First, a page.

- Enact climate policies that put a price on carbon through a carbon tax or a fair cap and trade system.
- Make dramatic progress in threading a complete network of continuous, separate, named, signed, and lighted bikeways through our communities, so that cyclists (pedal and electric) are shielded from auto traffic, as shown in this photo from Copenhagen. Progress such as that envisioned in Portland’s bold new bike plan.
- Grow our cities up rather than out, constructing compact communities where walking, cycling, and transit are better alternatives than driving for many trips. Density is as important a determinant of cycling as infrastructure.
Electric bikes are promising. They deserve our respect. Their champions, manufacturers, and retailers deserve our encouragement. But the biggest favor we can do for them is not to subsidize them but to change the price of fossil fuels, the layout of our streets, and the design of our cities—creating the kinds of places in which cars become less necessary and bikes become more normal.
The hope that electric vehicles, perhaps led by electric bikes, will displace petroleum-fueled vehicles rapidly, simply by out-competing conventional vehicles on cost and performance is wishful. On the 40-year timeline we have to effect a near phaseout of carbon emissions, it is dangerous thinking—magical thinking. The only way the electrification of transportation will work is if we do what China did: write laws that make the alternatives—fossil fuels, in this case—accountable for their ecological consequences.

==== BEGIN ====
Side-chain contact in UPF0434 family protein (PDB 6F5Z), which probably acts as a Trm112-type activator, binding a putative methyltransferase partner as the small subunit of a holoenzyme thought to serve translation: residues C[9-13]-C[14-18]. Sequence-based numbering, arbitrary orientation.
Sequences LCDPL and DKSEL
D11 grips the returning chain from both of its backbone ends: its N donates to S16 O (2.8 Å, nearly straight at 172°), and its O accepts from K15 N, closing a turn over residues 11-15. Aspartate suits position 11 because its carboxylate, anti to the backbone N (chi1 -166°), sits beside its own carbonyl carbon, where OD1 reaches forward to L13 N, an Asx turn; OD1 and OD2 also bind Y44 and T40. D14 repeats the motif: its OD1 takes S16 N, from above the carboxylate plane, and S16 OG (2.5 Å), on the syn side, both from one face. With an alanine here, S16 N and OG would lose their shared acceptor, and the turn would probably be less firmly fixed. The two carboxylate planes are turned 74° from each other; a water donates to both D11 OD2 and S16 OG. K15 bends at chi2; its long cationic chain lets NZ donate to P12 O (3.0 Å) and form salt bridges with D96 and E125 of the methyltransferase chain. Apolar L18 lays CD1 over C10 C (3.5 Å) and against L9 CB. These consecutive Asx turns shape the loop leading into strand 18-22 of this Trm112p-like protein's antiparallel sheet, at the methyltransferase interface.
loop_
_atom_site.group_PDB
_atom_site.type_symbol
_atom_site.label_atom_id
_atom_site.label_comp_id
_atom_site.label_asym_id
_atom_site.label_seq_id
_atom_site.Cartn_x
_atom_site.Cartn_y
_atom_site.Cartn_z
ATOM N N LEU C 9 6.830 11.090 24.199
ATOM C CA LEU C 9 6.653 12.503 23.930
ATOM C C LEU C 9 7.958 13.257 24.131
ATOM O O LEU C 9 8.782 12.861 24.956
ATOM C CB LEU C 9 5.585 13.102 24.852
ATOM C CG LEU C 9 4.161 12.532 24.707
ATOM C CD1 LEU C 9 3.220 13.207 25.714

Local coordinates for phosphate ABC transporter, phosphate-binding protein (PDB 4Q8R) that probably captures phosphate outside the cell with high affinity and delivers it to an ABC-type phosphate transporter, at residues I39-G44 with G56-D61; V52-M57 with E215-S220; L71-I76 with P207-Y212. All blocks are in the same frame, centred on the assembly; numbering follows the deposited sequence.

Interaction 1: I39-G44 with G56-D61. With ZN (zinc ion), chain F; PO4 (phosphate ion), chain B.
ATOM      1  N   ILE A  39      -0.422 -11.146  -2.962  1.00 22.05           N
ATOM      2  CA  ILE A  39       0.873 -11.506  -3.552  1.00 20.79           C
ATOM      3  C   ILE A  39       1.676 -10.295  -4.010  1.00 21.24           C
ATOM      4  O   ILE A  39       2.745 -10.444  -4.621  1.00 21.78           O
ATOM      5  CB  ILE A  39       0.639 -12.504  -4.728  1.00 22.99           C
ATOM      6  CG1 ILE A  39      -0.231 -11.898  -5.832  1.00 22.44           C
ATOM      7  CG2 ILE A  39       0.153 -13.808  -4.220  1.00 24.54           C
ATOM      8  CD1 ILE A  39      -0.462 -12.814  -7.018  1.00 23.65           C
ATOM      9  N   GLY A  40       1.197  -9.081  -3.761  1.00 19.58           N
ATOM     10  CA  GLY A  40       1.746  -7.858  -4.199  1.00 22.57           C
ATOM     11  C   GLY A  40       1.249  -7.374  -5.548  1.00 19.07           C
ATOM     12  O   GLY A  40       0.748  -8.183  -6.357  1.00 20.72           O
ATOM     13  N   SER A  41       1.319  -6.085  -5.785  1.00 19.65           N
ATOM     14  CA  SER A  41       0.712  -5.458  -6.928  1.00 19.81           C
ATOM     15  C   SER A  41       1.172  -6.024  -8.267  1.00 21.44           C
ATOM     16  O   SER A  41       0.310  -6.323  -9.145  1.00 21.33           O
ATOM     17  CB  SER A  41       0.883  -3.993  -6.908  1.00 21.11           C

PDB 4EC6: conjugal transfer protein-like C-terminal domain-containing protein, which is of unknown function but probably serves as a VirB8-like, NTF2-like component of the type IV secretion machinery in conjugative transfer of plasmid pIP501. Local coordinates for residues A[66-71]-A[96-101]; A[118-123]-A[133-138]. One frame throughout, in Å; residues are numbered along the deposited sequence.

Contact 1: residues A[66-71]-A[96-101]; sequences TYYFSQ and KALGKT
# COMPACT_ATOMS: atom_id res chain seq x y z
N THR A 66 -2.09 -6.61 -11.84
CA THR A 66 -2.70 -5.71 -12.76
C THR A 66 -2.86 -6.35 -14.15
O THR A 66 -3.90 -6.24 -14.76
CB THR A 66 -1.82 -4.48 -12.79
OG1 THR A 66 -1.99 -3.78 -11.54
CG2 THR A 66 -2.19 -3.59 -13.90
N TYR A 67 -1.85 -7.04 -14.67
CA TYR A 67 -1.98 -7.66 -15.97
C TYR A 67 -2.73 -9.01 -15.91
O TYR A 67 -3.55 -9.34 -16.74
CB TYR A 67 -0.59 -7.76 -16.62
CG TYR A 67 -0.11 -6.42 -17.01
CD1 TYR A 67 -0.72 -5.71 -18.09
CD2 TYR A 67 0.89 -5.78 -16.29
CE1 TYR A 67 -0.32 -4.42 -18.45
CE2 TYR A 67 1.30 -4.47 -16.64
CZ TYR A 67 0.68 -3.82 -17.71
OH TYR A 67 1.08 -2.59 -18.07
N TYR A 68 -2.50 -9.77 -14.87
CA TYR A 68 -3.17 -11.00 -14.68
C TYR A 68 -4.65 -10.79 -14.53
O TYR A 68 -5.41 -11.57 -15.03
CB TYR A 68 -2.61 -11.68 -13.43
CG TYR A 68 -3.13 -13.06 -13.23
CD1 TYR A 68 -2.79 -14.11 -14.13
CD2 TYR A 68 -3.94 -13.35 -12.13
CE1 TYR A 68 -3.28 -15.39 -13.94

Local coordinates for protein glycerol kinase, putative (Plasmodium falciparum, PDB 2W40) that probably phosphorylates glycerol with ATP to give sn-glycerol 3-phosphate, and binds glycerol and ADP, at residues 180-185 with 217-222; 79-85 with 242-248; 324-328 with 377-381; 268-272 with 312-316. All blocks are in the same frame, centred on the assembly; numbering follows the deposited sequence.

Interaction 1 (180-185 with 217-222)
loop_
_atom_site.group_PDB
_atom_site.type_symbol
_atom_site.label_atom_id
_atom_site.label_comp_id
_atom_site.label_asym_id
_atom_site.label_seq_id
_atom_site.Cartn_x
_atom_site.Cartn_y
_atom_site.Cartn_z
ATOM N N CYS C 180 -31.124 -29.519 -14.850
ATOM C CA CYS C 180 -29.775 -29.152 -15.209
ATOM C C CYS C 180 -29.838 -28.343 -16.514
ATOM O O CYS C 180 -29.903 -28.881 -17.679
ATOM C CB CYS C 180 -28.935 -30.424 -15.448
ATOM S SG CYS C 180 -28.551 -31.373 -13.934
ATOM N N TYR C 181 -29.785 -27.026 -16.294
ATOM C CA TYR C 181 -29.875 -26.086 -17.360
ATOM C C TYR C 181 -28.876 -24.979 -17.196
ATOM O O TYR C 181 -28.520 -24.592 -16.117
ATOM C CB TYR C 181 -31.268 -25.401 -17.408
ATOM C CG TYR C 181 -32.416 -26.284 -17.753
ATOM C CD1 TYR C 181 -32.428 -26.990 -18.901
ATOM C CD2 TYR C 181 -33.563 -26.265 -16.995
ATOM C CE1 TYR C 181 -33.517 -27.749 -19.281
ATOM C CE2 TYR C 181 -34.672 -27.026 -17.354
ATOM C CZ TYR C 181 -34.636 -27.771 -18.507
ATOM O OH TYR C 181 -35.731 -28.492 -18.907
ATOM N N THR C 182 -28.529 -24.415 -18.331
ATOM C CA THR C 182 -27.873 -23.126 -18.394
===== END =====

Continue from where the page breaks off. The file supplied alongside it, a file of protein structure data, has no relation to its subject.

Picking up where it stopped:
That’s not a welcome observation, I realize. We’ve met with setbacks and disappointments on the path to strong climate policy in the past year, first in the Oregon and Washington legislatures, then in Copenhagen at international climate negotiations, and more recently in Washington, DC. There’s something appealing right now about the notion of sidestepping politics entirely and instead inventing our way to an economy beyond carbon. I do not believe that’s possible.
I do not believe it because, over 25 years of studying issues like these, I’ve observed again and again the same patterns evident in this Parable of the Electric Bike. Clean technology has enormous potential, but it rarely sweeps a market unless laws make prices tell the ecological truth or otherwise constrain unsustainable practices. Carrots alone don’t usually work—even lots and lots of carrots; we also need sticks. Voluntary, market-based strategies rarely suffice, though they do demonstrate what’s possible and create momentum for changing the rules. Technology cannot solve problems created by bad public policy, but good public policy can unleash the potential of technology, leading to better solutions than we previously imagined.
So, go ahead and buy an electric bike—or an electric car—if you like. Surge up hills. Haul bigger loads. Replace some more car trips in your own life. Sing the body electric. I might do the same.
But let’s not get distracted from the real work before us, which is to change the rules by which we get and sell fossil energy, and by which we build our streets, neighborhoods, and cities.
Electric vehicles aren’t the answer to our prayers. We are.